- The Washington Times - Thursday, October 17, 2002

Steve Suter is easy to overlook. That's what happens when you are 5-foot-9 and look like you are wearing a football uniform as a Halloween costume.

"You look at this guy and you think, 'He can't possibly be on the football team,'" said guard Lamar Bryant. "But he's fearless and he's tough."

With an 81-yard return against Akron, the compact speedster became the first Terrapin to return a punt for a touchdown since Jermaine Lewis in 1995. The sophomore from Carroll County repeated with an 80-yard return for a score against West Virginia. He leads the ACC in punt returns with a 13.5-yard average, and kickoff returns at 27.1 yards.

Suter is a big reason why the Terps (4-2, 0-1) have a swagger heading into a stretch of seven ACC games to close the season, starting tonight against Georgia Tech (4-2, 1-2) at Byrd Stadium. Maryland knew early it would have strong special teams with all-conference punter Brooks Barnard and kicker Nick Novak, but Suter's contributions have added a new weapon.

"Special teams will be big factor in this game" said Yellow Jackets coach Chan Gailey, whose Yellow Jackets feature All-ACC kicker Luke Manget and strong return man Kelly Rhino, who has a 10.6-yard punt return average and no touchdowns.

Maryland coach Ralph Friedgen noted a change in attitude with the excitement Suter has created players want to be part of big returns. All-American linebackers E.J. Henderson and fellow starters Leon Joe, Latrez Harrison and Madieu Williams are members of the punt return team.

"We have guys that actually want to get on the kickoff team now, whereas last year they wanted to hide," Friedgen said. "I felt like we had to have [strong special teams] this year because I knew it was going to take us a while offensively. If we play good defense and build our depth and play good special teams, I felt it would give us a chance. What it is doing right now is creating good field position for the offense."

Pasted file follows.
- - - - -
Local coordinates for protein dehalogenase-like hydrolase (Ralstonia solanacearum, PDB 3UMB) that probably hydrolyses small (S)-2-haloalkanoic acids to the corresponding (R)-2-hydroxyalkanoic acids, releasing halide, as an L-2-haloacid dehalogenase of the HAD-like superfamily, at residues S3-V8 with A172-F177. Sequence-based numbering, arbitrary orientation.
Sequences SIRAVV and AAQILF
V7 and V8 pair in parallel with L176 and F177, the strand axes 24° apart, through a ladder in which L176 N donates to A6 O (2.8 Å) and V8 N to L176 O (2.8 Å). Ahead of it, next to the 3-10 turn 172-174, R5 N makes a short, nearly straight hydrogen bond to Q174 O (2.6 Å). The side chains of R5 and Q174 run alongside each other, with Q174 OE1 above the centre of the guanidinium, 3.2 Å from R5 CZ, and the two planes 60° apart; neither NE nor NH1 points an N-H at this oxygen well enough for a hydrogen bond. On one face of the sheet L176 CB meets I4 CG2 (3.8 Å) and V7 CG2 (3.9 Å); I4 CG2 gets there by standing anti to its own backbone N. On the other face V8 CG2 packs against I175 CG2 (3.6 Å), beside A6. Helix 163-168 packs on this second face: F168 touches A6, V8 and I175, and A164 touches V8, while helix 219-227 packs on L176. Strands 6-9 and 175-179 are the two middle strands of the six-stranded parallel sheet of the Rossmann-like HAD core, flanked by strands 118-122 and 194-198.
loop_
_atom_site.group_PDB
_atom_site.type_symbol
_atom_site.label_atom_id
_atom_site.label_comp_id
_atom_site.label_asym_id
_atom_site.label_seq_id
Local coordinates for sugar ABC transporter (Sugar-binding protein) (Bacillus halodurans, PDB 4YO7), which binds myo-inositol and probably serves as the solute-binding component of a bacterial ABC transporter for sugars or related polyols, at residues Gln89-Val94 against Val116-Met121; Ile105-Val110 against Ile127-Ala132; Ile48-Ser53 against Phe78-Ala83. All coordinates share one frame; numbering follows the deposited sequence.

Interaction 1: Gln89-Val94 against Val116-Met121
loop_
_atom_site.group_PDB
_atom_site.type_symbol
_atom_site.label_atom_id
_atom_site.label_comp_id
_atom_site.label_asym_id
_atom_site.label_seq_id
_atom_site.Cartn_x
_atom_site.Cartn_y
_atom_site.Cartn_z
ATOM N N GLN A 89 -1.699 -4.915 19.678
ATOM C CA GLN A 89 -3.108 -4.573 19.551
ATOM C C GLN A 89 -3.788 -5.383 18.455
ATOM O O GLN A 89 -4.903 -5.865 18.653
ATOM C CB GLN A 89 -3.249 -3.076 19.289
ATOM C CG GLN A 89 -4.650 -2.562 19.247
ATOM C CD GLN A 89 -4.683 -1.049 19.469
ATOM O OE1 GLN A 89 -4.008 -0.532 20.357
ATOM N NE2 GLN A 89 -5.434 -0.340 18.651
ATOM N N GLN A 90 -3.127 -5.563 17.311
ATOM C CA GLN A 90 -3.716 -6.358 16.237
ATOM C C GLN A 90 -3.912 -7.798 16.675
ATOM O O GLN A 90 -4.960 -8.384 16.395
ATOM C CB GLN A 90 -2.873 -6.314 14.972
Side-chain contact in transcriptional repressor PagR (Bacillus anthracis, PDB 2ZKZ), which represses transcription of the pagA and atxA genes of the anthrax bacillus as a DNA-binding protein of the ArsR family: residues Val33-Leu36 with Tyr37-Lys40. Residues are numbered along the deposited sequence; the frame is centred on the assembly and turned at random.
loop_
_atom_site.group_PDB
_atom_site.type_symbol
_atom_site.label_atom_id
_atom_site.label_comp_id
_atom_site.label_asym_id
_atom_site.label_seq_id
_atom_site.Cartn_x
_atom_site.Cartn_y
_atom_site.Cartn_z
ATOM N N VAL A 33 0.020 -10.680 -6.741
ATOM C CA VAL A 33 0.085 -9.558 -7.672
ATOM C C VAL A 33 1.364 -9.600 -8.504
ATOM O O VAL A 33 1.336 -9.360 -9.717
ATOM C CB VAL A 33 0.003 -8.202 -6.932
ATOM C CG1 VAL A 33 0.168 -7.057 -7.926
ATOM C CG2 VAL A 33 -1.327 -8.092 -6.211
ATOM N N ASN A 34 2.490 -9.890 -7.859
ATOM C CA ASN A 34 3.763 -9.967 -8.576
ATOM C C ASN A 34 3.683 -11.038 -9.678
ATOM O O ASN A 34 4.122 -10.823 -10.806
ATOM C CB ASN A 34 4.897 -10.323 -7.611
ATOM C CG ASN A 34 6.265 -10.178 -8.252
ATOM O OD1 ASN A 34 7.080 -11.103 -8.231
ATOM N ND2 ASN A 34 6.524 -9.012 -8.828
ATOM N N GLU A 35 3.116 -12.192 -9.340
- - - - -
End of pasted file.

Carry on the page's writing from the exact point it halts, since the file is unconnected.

Suter is making up for time lost with a broken finger that sidelined him most of last season. He has two touchdown receptions, including a 91-yard catch-and-run against Eastern Michigan. The first time he touched the ball this season he took a punt back 51 yards against Notre Dame.

"They used to call me the 'The Great White Hype' when I first came in here," said Suter, a lightly recruited high school running back who runs a 40-yard dash in 4.3 seconds. "It is funny. It's rare to have a white kid be the fastest guy on the team."

Suter doesn't have planned strategies for his returns. He can see if a defender is in his face before he catches the ball, which determines his first move. But other than that, he runs on instinct. Usually, all he needs is a seam and a quick cut, then uses his speed to pull away. Against West Virginia, D'Qwell Jackson and Williams provided the springing blocks that launched him into the end zone.

"Against West Virginia, I could tell I was going to throw up if I had any kind of long run," said Suter of the regular follow-up to his first big play in a game. "I could tell I was getting so hyped. I would just be sitting, trying to relax, but I couldn't. I would be breathing heavy and think, like 'Oh, here we go.' Nobody likes throwing up."

Suter will surely be feeling tension before tonight's showdown in the national spotlight.

"It's a special feeling," Williams said of being part of the return team. "He's a threat every time he catches the ball. You just have to make sure you stay on your block. Because at any time, he has the speed and moves to take it to the house. He only needs about two or three seconds of protection. The rest he can do for himself."

Notes Maryland's basketball scrimmage will be closed tonight at Comcast Center; it was shut down due to traffic concerns. Terps tackle Matt Crawford (illness) is doubtful. Kyle Schmitt will start at center on a revamped line with Todd Wike at left guard, C.J. Brooks at left tackle, Eric Dumas at right tackle and right guard Lamar Bryant the only lineman in his regular spot.


Copyright © 2018 The Washington Times, LLC. Click here for reprint permission.

The Washington Times Comment Policy

The Washington Times welcomes your comments on Spot.im, our third-party provider. Please read our Comment Policy before commenting.

 

Click to Read More and View Comments

Click to Hide